Anemia and Risk of Fractures in Older Korean Adults: A Nationwide Population-based Study

Lee EA1, Shin DW1, Yoo JH1, Ko HY2, Jeong SM3.

J Bone Miner Res. 2019 Jan 28. doi: 10.1002/jbmr.3675. [Epub ahead of print]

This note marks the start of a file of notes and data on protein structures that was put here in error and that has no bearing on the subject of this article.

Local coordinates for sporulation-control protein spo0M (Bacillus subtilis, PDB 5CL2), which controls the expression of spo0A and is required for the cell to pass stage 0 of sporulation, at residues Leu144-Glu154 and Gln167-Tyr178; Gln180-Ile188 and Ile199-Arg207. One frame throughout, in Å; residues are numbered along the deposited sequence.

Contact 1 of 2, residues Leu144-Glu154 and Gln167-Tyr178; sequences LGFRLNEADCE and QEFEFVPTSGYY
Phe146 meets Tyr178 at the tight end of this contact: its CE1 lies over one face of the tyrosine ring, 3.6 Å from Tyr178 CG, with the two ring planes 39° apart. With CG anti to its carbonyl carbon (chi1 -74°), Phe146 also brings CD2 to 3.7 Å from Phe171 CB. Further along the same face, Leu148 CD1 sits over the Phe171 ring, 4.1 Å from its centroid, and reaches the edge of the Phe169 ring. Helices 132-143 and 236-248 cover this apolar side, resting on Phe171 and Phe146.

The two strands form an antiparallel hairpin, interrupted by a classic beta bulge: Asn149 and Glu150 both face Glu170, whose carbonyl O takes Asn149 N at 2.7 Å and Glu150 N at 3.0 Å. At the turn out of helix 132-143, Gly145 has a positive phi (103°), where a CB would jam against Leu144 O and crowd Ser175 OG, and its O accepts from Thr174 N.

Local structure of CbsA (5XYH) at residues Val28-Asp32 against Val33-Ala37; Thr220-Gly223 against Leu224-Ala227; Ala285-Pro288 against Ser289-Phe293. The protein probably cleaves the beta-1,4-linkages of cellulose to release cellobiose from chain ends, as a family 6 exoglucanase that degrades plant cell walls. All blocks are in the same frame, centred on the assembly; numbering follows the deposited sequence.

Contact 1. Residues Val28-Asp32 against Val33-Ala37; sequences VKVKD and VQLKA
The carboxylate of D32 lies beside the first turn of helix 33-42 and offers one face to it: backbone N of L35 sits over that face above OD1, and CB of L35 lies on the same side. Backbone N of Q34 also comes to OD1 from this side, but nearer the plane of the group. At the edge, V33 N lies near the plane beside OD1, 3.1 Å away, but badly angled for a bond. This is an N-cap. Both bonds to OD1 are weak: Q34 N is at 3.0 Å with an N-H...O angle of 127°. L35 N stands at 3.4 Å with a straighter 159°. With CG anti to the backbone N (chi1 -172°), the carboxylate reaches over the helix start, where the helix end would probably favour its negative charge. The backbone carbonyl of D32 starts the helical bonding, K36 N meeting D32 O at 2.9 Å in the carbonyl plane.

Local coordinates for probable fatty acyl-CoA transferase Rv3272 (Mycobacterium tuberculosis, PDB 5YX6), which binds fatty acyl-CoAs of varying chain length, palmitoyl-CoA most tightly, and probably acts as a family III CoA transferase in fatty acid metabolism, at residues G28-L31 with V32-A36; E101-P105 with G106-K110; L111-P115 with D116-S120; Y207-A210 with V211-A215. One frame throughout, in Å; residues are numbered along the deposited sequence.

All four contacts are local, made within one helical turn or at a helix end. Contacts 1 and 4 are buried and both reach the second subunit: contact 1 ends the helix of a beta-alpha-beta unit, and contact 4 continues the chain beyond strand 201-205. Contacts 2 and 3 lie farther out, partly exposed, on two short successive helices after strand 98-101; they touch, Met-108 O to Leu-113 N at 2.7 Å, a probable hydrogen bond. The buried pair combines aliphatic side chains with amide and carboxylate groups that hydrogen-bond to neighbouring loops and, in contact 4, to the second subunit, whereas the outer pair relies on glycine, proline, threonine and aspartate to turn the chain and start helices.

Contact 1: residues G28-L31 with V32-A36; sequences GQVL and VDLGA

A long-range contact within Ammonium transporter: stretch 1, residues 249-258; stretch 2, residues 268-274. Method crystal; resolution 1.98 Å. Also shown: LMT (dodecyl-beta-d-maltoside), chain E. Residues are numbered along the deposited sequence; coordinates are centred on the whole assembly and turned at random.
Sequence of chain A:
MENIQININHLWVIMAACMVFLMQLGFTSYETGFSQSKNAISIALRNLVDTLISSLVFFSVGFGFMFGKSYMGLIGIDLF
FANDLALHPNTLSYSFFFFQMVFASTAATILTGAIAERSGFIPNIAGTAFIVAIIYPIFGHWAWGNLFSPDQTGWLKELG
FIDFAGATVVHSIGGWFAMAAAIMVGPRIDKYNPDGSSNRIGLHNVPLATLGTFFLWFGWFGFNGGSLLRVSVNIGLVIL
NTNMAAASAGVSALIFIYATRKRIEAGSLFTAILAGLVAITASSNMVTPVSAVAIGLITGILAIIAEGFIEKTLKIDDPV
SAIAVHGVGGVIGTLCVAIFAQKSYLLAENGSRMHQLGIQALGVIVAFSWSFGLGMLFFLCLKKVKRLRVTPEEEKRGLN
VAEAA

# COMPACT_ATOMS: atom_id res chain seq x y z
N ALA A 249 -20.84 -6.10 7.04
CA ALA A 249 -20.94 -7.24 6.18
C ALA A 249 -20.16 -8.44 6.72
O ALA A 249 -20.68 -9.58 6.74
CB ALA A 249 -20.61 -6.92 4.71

Anemia is a common health problem in older adults and is associated with risk factors for fracture such as low physical function and low bone mass. The aim of this study was to examine the relationship between anemia and fracture risk in older adults. We conducted a retrospective cohort study from 2003 to 2013. The participants were community-dwelling Korean adults aged 65 years and older who participated in the National Health Screening Program (n = 72,131) between 2003 and 2008. Anemia (<12 g/dL for women and <13 g/dL for men) and severity of anemia (mild: 11g/dL ≤ Hb < 12 g/dL, moderate to severe: Hb < 11g/dL) were defined by World Health Organization (WHO) criteria. The incidence of any fractures, vertebral fractures, and femur fractures was identified using ICD-10 codes. Cox proportional hazard regression models were used to assess risk of fracture according to anemia. Anemia was associated with increased risk of fracture in men (Any: adjusted hazard ratio [aHR] 1.29; 95% confidence interval [CI], 1.18-1.41; vertebral: aHR 1.20, 95% CI 1.03-1.40; femur: aHR 1.71, 95% CI 1.44-2.04), and less strongly, but still significantly in women (Any: aHR 1.10, 95% CI 1.11-1.41; vertebral: aHR 1.11, 95% CI 1.03-1.20; femur: aHR 1.37, 95% CI 1.25-1.52). Higher risk was observed in subjects with moderate-to-severe anemia in both sexes. Considering the high prevalence of anemia in older adults, it is important that health professionals recognize increased fracture risk in older adults with anemia.


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